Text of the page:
now what the strait of grain is it's helpful to know that and it's not a hard thing, so if you cut things off to the side diagonally if you just start, you know, cutting squares and in this you're going to get some squares that air cut on the diagonal and it's a bias edge which can create it can sort of misshapen it has been stretched to it so in order to and I don't I'm not you know, fanatical about finding the strait of grain, but I'll show you how I do it just so that we kind of keep it pretty consistent so I fold the shirt this is the shirt back I folded in half and then I use these lines on my cutting matt to just sort of lying this up doesn't have to be exact, but you're going to want to cut your straight edges from this folded line because this is the strait of brain so you could cut it from this edge, but the chances are I mean, I was cutting for this class and I cut from this edge and things were a little weird so just cut from your folded edge. So that means you're cutting two layers at a time and then the way that we do this because you're going to want to this is a really jagged edge because I didn't cut it very well so this is why these clear quilting rulers are so helpful you lay this down, you can see the lines of the cutting mat underneath you know that you have basically lined this up pretty evenly to this line you're going to want to just find one of these lines that runs all the way through and cutting away as little fabricas possible you're going to want to line it up here I've got it lined up right here with the fold and I found a line in here and then you're going to want tio cut this straight so now you have a straight edge that you can work off of to measure cross so we're going to cut five and a half inch by five and a half inch square so the first thing we'll do is we'll cut five and a half inch strips and just see how many we can get so in this particular ruler I'm looking at this edge which will be my cutting edge on lining up the bottom across this line here which I'm really only using it for the straight line I'm not using it for a measurement but then over here on this side I'm looking at where the five and a half inch edge would be and once you find that measure once our measure twice cut once is that what they say then you're going to cut and then you've got your stuff and I just lay that defied and I'd do it again I go all the way across the shirt can we get one more out of here? And then this I would say this is too big to throw away, so I would say that so it cut the whole back. I've got these four strips, so then we're going to need to cut these into five and a half inch strips that to do that, I'm going to again use a line, pick a line on my cutting matt, and how however comfortable you are using, these would sort of determine how many layers that you would like to cut if I'm in a hurry. I'll cut all of these together, but you may be most comfortable cutting one strip at a time, it's just whatever works best for you, so I'll cut to a time just so that you can see what that looks like. So these air stacked on top of each other and you just sort of, you know, coax them into place again, I'm going to need a straight edge here to start off up to do my measuring. So I'm going to do that same trick of picking an edge on the mat or picking a line on the map, lining the edge of the ruler up to cut his little of the fabric office I can and then just cut that off, so now I have a straight edge. And if you've done cutting, if you've done pretty accurate cutting, you're going to get really it's gonna line up at the top it's going to light it, but the bottom you're going to find your five and a half inch mark and you're going to get your squares pretty easily. I definitely recommend listening to a podcast while you're doing this is such a good time, tio catch up on your podcast cereal I'm waiting for cereal to come back on well, and I also watched create black cloth with tio it's just, you know, it's, really the process of quote making involves so many different steps and parts of your brain like this is not the creative part that this is, like, really satisfying to cut these little squares and, you know, it doesn't require a ton of thinking, so this is like this point I can watch a movie or, you know, something? There are other times when I can't really even talk to anybody because I'm busy counting or something like that. So this one, I'm gonna have to cut off a little bit more because I want to make sure you get that off. I would not include this little shoulder seen in in my quilt because it's right on the edge there so I would be really bulky too, so is there a standardized place that you can go to that will tell you how many squares you need for a certain size quilt so that you don't have to calculate this all out on your own. So as part of the class, I have included a pattern. It is not a four patch pattern, but it is a pattern of squares in a it's called a sunshine medallion, and so and it gives squares the number of squares that you would need from crips eyes to king size. So there are ways that you can figure that I like for this one that we're making in class because the individual for patch locks are ten inch by ten inch here it would take a little math, which I don't like to do, but, you know, you could figure out how many tenants blocks across and how many tenants blocks down and the one thing I will say for these four patch quotes that I make, I always have an even number of garments to cheese from just you don't have to, but it just makes it easier because then you've got enough variety to mix and match and to pair up nicely, nobody feels left out that so when you get the class, you can also download that when you get the class, you'll have the pattern, it is my most popular cool pattern. Cool and it's kind of beginner friendly and it goes over all of the things that will talk about today binding and that sort of thing so those were cut and then let's just cut this one so I would do this one we press it out a little bit I would do the pants because I saved that seem I would do them from the scene I would fold them at the scene so I'm just folding them right at the same that's gonna turn him over if you're left handed you would do all this on the opposite side and you know there are some seems here I wouldn't at this point I wouldn't take the time to cut those off, which is why you want a really sharp blade because then it'll just slice right through it so I would lie in the sub and I would find my line and I would slice off the edge and then I would make my strips thiss looks like this team has a little bit of angle to it which we concert turn this around st at the other edge and that's the thing if you're cutting into these when you feel like that you might need to sharp your straighten up your strips kind of just a teensy bit big and then you can just cut them down and then let's cut some of these I might actually just fold the's in half and this works the same way and if you're cutting into jeans and you're saving the pockets again if you have a sharp blade, just slice through on some of the quilts you could see that I use part of the pocket but not the whole pocket. If you've got a sharp blade, it'll just slice right through and I really recommend these air really cool little details the one thing I will tell you is that if you're going to incorporate any of these details like the buttons, you want to make sure that you have it towards the middle of the square and not the edges because you don't want tio so through the button so just when you're cutting, um if you're if you're five and a half inch square would start here when you're measuring out to smooth it over a little bit and just you might wait a little bit of fabric that then you'll have that nice detail, so we'll cut these and then peace will be ready. I don't have an average number of squares that I can get from pants, but I will say if you're looking for denim for quotes, look for skirts like long skirts because you can get a lot of squares um out of those and these pants are really small so I might not be able to get a ton and those jeans skirts are just not fashion. I kind of feel like I'm doing everybody a favor by just taken those out of circulation. Those are ok, same with those little leather skirts that you see in size zero who wears those guilty one more here. So you pretty much get the gist. That's, how we cut.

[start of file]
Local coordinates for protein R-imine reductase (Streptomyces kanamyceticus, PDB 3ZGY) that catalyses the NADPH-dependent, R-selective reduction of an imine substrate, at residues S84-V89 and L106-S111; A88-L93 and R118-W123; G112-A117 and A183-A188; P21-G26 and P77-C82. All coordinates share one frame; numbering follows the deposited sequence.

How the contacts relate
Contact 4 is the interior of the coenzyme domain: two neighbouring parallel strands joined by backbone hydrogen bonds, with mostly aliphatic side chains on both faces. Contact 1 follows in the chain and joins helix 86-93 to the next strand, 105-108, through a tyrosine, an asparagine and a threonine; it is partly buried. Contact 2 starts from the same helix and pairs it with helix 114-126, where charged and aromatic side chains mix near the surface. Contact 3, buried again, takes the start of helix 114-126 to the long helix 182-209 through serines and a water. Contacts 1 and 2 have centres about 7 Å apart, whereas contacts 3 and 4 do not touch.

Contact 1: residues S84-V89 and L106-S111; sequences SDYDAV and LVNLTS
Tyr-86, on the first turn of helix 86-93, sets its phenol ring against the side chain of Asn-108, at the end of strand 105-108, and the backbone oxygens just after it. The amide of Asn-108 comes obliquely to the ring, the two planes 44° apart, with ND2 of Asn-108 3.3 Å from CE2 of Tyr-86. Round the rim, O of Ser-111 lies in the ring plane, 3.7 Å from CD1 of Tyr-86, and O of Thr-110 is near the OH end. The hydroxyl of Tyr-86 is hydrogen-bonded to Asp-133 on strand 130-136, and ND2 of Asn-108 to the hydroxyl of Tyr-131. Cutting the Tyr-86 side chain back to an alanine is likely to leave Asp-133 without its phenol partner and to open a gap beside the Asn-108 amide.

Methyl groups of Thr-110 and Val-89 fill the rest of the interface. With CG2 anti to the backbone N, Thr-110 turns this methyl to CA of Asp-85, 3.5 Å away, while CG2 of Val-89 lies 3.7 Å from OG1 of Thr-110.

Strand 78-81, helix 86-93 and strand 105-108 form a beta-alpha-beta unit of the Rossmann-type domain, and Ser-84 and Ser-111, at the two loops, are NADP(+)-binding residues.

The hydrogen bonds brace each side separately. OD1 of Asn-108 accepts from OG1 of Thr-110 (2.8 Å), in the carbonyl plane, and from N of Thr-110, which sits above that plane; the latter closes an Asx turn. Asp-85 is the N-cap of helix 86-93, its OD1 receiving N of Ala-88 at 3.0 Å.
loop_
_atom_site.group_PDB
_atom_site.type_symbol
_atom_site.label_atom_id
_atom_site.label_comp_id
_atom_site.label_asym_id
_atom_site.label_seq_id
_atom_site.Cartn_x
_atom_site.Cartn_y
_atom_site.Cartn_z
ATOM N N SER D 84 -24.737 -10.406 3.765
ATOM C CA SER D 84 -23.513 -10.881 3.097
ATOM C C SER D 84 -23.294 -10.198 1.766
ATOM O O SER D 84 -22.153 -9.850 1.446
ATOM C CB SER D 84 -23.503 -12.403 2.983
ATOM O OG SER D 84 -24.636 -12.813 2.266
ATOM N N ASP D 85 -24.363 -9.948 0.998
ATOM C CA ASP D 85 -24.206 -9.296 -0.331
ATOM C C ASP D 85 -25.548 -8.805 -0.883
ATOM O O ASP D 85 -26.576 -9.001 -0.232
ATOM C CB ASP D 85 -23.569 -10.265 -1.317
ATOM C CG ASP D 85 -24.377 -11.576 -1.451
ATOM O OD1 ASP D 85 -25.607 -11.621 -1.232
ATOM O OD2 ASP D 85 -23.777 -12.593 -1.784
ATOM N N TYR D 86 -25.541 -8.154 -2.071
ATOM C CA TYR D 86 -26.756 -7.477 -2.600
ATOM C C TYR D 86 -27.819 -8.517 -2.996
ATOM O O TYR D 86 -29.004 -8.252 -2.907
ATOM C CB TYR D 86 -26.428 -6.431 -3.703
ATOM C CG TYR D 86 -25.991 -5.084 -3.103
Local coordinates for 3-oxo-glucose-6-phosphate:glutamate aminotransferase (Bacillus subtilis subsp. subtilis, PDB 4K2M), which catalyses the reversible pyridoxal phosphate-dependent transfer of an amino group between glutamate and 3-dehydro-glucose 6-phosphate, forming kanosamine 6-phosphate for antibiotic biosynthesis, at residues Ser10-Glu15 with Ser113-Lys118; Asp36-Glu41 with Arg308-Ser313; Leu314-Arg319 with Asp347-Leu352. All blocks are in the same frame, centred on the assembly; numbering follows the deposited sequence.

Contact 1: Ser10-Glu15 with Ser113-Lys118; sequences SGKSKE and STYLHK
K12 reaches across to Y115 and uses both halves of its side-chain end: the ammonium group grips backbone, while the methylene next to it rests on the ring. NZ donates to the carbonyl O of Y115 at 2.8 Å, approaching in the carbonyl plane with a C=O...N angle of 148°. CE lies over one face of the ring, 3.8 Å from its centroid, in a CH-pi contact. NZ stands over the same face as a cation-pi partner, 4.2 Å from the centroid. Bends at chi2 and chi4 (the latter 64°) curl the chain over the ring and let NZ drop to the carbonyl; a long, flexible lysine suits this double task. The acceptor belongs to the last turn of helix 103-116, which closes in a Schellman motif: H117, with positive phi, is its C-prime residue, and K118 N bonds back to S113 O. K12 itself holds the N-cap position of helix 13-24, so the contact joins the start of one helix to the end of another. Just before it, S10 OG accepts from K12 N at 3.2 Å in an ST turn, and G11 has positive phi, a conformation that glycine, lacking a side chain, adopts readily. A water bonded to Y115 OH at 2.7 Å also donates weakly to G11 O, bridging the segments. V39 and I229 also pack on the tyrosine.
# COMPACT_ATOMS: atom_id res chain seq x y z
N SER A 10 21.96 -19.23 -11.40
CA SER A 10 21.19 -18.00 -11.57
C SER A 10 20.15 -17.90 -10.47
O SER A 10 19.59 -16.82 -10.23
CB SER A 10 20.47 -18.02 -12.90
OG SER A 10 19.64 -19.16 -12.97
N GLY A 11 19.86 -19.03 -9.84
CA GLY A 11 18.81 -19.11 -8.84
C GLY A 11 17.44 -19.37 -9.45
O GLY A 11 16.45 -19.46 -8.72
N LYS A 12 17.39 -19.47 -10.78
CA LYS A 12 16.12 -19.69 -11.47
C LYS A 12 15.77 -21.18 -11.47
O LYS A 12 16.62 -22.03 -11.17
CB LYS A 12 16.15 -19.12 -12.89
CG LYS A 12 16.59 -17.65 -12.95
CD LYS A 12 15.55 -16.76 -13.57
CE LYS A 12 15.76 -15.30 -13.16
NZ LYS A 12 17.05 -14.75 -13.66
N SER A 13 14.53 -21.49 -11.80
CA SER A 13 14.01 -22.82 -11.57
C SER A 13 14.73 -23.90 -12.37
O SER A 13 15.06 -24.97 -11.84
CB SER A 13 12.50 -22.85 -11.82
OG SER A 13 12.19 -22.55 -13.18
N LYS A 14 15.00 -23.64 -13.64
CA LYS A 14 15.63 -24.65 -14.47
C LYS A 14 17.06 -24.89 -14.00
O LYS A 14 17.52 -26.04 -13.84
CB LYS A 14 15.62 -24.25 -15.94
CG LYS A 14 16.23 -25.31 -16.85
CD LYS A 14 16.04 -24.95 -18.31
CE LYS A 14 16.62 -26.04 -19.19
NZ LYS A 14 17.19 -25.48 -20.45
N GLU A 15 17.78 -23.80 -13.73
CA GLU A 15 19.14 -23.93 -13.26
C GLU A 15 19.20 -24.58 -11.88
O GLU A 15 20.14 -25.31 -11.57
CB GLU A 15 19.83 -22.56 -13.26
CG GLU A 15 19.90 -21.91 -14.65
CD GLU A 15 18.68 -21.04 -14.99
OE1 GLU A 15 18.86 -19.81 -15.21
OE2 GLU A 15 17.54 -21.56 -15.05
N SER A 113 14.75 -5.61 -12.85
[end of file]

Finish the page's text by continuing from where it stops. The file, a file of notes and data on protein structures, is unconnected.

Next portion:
Class Description